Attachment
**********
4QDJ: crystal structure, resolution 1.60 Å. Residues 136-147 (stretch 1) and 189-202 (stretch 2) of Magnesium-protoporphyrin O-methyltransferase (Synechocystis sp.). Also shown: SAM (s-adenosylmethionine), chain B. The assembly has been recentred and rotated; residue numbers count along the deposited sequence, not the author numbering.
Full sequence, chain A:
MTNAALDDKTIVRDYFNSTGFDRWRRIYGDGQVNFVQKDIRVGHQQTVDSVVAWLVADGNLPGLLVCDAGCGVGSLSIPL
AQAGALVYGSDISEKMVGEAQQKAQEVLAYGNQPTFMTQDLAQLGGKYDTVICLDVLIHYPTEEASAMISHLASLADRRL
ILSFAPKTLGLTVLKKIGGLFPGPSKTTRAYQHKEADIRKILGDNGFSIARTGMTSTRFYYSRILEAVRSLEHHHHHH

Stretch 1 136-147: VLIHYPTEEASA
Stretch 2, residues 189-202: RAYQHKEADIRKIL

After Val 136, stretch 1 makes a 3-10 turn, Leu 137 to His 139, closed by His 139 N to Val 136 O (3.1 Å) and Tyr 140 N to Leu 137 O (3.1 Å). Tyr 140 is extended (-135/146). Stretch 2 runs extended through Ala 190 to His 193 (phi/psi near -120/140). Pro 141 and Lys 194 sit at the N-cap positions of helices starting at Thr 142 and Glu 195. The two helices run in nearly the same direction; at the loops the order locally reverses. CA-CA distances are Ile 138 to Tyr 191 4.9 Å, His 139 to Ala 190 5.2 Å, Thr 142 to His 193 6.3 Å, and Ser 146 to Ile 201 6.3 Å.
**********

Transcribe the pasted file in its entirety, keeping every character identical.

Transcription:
4QDJ: crystal structure, resolution 1.60 Å. Residues 136-147 (stretch 1) and 189-202 (stretch 2) of Magnesium-protoporphyrin O-methyltransferase (Synechocystis sp.). Also shown: SAM (s-adenosylmethionine), chain B. The assembly has been recentred and rotated; residue numbers count along the deposited sequence, not the author numbering.
Full sequence, chain A:
MTNAALDDKTIVRDYFNSTGFDRWRRIYGDGQVNFVQKDIRVGHQQTVDSVVAWLVADGNLPGLLVCDAGCGVGSLSIPL
AQAGALVYGSDISEKMVGEAQQKAQEVLAYGNQPTFMTQDLAQLGGKYDTVICLDVLIHYPTEEASAMISHLASLADRRL
ILSFAPKTLGLTVLKKIGGLFPGPSKTTRAYQHKEADIRKILGDNGFSIARTGMTSTRFYYSRILEAVRSLEHHHHHH

Stretch 1 136-147: VLIHYPTEEASA
Stretch 2, residues 189-202: RAYQHKEADIRKIL

After Val 136, stretch 1 makes a 3-10 turn, Leu 137 to His 139, closed by His 139 N to Val 136 O (3.1 Å) and Tyr 140 N to Leu 137 O (3.1 Å). Tyr 140 is extended (-135/146). Stretch 2 runs extended through Ala 190 to His 193 (phi/psi near -120/140). Pro 141 and Lys 194 sit at the N-cap positions of helices starting at Thr 142 and Glu 195. The two helices run in nearly the same direction; at the loops the order locally reverses. CA-CA distances are Ile 138 to Tyr 191 4.9 Å, His 139 to Ala 190 5.2 Å, Thr 142 to His 193 6.3 Å, and Ser 146 to Ile 201 6.3 Å.